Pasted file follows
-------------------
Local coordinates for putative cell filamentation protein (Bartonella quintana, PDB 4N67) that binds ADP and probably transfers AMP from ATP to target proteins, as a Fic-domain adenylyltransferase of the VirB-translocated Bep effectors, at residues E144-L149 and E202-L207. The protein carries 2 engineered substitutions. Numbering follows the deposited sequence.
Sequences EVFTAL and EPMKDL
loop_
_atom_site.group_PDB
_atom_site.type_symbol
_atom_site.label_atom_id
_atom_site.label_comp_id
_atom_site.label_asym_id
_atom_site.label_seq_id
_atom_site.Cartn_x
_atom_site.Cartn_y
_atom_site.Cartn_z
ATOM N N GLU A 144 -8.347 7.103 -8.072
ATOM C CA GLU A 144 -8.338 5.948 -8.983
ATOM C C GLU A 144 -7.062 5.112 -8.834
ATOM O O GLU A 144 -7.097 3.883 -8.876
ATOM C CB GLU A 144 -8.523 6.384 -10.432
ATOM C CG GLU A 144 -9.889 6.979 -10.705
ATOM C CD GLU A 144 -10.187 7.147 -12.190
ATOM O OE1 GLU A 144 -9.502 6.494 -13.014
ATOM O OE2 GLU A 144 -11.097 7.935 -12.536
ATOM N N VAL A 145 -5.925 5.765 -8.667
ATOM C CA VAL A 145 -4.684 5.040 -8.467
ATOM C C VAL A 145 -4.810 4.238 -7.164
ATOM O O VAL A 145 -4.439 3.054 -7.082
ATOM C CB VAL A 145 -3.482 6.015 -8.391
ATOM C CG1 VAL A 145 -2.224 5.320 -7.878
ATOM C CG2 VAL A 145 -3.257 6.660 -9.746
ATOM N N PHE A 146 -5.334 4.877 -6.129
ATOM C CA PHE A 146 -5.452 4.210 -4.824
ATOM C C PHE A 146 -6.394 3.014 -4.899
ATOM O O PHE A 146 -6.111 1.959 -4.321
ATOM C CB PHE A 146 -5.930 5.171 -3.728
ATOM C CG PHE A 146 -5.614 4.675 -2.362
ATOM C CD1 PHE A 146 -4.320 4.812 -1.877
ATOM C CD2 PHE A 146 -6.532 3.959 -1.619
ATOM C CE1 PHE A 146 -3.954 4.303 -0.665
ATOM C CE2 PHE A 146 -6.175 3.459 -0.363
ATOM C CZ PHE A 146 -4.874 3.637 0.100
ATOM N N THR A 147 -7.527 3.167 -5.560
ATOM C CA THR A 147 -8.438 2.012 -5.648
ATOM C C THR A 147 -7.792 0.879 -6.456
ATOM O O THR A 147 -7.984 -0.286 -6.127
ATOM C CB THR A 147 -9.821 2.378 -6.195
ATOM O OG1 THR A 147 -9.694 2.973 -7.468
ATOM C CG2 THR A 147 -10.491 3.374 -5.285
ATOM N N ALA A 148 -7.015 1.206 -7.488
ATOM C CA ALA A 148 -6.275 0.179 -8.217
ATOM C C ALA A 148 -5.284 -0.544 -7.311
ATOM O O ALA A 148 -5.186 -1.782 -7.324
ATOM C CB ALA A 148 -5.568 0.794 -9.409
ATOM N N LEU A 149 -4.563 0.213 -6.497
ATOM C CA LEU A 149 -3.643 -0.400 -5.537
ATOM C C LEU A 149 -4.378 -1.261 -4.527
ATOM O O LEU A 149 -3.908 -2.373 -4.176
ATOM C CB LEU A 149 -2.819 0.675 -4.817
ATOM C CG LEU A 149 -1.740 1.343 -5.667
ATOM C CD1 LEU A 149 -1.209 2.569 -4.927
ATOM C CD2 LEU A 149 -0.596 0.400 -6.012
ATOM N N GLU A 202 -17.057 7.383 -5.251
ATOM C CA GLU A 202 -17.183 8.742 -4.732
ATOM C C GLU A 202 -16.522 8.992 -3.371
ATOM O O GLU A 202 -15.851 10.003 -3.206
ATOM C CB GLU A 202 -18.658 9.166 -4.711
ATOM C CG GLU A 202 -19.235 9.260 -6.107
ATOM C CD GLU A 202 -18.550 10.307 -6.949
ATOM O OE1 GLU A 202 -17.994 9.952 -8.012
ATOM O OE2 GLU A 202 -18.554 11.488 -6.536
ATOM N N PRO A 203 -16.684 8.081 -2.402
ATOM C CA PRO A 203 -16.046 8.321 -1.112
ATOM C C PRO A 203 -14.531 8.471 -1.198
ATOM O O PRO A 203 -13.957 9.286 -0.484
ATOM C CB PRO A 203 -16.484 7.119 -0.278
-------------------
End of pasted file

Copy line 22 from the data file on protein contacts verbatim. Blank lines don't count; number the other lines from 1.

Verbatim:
ATOM N N VAL A 145 -5.925 5.765 -8.667